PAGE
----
Arthur E. Satherley
Birth: 10-19-1889 - Death: 02-10-1986 | Birthplace: Bristol, England
“He tried to do a job and he did do a job. He was the recording genius for Columbia Records for a good number of years. . . . [H]e was a good judge of what the market needed.”
Such was one record-business pioneer’s—Ralph Peer’s—estimate of another: Arthur Edward “Uncle Art” Satherley. Producer, talent scout, and salesman, Satherley easily ranks among early country music’s half-dozen essential businessmen. Like his fellow pioneer Peer, he was equally important to the early recording of blues (then called “race music”) in the years before World War II, as he was to the recording of country music (then known as “hillbilly”).
An Episcopal minister’s son born in Bristol, England, young Satherley shared turn-of-the-century Europe’s fascination with the American West. In his midtwenties, he came to the United States and went to work grading lumber for the Wisconsin Chair Company in Port Washington, Wisconsin. When Thomas Edison purchased a subsidiary of Wisconsin Chair, Satherley spent a brief period as one of the inventor’s secretaries. In 1918 Satherley joined Wisconsin Chair’s new record label, Paramount, first in manufacturing, then as a salesman. By the mid-1920s, after earning a reputation as an expert in the infant genres of hillbilly and race music, Satherley was spending more time scouting and recording talent than working as a salesman.
He left Paramount in 1929 for the American Record Corporation (ARC); when Columbia Records bought ARC in 1938, he became Columbia’s country and race music A&R chief. “What I was interested in,” he would recall, “was the acceptance of the public. Does the public want it? Not what I want, or the artist wanted. Would the public want it?”
The leitmotif in Satherley’s self-appraisals is a fierce pride in his empathy, despite his English rearing, with rural Americans. “I was brought up on the farm,” he recalled. “I said my prayers on a sheepskin at night on a stone floor [under] a thatched roof. I have shucked wheat with my hands, and oats and barley. I have done much around the farmyard. So you see, I have understood country music from my early childhood days.”
Country artists Satherley recorded include the Pickard Family, Carson Robison, Vernon Dalhart, the Allen Brothers, the Callahan Brothers, Cliff & Bill Carlisle, Doc Roberts, Asa Martin, Al Dexter, Roy Acuff (whom Satherley called a “pure, unadulterated country person, a pure, unadulterated country American”), Bill Monroe, Tex Ritter, Red Foley, George Morgan, Spade Cooley, Ted Daffan, and Johnny Bond (whose records were Satherley’s final productions). He recorded race artists Ma Rainey, Blind Lemon Jefferson, Alberta Hunter, Ida Cox, Big Bill Broonzy, Josh White, Leroy Carr, Memphis Minnie, and others.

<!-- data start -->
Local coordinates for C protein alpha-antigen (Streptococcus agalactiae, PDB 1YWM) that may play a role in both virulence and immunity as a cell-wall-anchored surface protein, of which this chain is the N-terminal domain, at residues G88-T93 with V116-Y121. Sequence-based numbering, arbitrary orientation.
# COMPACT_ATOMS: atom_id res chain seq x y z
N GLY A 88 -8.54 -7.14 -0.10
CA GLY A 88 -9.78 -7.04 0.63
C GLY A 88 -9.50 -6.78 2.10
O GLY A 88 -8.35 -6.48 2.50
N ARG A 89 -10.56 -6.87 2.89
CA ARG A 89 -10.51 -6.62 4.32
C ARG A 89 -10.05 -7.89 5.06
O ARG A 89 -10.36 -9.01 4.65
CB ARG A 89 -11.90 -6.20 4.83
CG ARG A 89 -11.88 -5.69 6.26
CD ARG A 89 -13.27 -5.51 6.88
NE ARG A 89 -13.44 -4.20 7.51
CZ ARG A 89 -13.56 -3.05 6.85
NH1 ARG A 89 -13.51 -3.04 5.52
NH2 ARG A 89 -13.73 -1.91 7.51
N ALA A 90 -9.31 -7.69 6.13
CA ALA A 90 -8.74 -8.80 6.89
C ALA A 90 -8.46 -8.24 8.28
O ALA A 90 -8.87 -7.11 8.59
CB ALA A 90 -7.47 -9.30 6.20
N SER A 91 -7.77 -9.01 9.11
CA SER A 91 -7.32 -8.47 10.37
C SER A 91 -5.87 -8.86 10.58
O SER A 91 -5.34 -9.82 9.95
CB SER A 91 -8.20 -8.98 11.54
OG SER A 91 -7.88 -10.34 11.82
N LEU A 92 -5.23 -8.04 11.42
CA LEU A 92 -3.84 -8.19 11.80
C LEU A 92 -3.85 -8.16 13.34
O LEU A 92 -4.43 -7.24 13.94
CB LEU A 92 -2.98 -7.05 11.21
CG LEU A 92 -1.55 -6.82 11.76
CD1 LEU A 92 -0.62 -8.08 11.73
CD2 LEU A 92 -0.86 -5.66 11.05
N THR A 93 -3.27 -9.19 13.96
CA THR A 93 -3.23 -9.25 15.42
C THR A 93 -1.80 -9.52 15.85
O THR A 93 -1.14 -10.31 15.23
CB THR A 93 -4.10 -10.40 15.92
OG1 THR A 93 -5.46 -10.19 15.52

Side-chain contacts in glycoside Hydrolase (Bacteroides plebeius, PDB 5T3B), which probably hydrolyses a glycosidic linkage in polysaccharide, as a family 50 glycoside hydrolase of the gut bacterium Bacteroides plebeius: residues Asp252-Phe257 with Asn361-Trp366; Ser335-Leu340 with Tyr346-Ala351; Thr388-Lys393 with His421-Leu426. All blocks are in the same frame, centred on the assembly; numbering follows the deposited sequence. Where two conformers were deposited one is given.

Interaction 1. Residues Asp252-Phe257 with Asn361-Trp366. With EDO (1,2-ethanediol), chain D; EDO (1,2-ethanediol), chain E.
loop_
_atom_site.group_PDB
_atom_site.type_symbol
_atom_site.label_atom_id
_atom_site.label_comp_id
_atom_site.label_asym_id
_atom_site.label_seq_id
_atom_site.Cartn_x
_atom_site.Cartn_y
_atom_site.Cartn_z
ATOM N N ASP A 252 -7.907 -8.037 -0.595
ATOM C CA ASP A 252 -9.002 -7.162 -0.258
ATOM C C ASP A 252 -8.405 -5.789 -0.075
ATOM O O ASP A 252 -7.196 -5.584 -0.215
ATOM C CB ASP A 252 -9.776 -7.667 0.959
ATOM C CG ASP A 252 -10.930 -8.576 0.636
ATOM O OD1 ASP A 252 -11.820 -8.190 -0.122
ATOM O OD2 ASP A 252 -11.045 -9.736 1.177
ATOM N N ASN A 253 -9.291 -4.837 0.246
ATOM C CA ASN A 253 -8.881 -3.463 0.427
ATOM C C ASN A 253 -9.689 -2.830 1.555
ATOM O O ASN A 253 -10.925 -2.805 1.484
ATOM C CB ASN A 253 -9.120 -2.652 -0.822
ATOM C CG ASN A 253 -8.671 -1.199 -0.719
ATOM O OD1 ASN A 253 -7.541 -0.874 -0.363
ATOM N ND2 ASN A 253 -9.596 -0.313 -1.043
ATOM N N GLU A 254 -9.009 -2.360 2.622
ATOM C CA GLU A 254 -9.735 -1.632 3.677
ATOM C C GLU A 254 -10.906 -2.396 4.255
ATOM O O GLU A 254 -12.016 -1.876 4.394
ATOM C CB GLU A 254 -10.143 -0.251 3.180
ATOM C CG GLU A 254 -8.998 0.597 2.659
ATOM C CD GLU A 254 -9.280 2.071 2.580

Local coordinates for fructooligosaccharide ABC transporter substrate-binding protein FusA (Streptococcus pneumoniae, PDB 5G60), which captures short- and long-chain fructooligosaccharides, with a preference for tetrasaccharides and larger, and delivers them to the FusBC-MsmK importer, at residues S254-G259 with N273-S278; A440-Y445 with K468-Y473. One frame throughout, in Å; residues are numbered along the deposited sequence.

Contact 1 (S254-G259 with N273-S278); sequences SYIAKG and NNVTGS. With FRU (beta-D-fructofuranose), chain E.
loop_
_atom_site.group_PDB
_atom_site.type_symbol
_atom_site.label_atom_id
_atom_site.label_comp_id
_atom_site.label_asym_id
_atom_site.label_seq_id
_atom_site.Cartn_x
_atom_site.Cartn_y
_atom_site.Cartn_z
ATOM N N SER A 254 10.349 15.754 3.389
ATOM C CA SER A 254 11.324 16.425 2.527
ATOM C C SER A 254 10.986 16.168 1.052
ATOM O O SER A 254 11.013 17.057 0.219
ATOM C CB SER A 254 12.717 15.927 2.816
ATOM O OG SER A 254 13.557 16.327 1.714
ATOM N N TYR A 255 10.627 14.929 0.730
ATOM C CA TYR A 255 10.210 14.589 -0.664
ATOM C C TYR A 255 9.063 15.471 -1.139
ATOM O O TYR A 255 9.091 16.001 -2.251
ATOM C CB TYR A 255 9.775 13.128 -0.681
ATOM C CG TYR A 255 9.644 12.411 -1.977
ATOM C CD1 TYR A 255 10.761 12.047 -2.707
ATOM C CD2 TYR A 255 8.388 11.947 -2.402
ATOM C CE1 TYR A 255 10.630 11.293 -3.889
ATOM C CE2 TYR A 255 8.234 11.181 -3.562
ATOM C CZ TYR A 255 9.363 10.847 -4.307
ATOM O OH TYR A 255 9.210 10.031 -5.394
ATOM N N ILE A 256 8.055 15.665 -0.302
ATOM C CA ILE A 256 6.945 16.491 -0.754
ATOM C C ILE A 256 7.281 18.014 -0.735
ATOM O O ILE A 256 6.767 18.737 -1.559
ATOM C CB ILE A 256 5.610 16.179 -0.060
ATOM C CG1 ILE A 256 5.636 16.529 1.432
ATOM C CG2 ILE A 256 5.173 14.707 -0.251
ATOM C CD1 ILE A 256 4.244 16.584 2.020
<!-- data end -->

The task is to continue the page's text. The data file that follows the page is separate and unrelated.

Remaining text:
Two country stars with whom Satherley worked especially closely were Gene Autry and Bob Wills. Satherley was largely responsible for Autry’s recording success—he produced Autry’s early hit “That Silver Haired Daddy of Mine.” Satherley’s persistent lobbying among his movie-business acquaintances helped get the young singer started in films. Satherley also played a large role in securing Autry’s cowboy image in radio. Satherley was introduced to Wills in 1935 by his assistant Don Law (his eventual successor as Columbia Records’ country A&R chief) and produced hundreds of Wills’s records (and always took credit for naming the bandleader’s signature tune, “San Antonio Rose”). Late in life, Wills called his departure from Satherley’s stewardship—Wills left Columbia for MGM in October 1947—the worst decision of his career.
Satherley resigned from Columbia as a vice president in 1952, spent a long retirement primarily in Southern California, and died February 10, 1986. He was elected to the Country Music Hall of Fame in 1971.
“I’m the only living man who’s been through this business with his hands,” Satherley said in the late 1970s, “running the factories, making the records, making the formulas, finding the material, seeing that the pressing’s done, selling [the records], and finding the artists. Nearly fifty years at it. And always of no fixed abode, just traveling, finding country people to make these recordings. And now considered the daddy of it all. That’s what they call me, the daddy of all recordings country: country black, country white.” - Tony Scherman
- Adapted from the Country Music Hall of Fame® and Museum’s Encyclopedia of Country Music, published by Oxford University Press.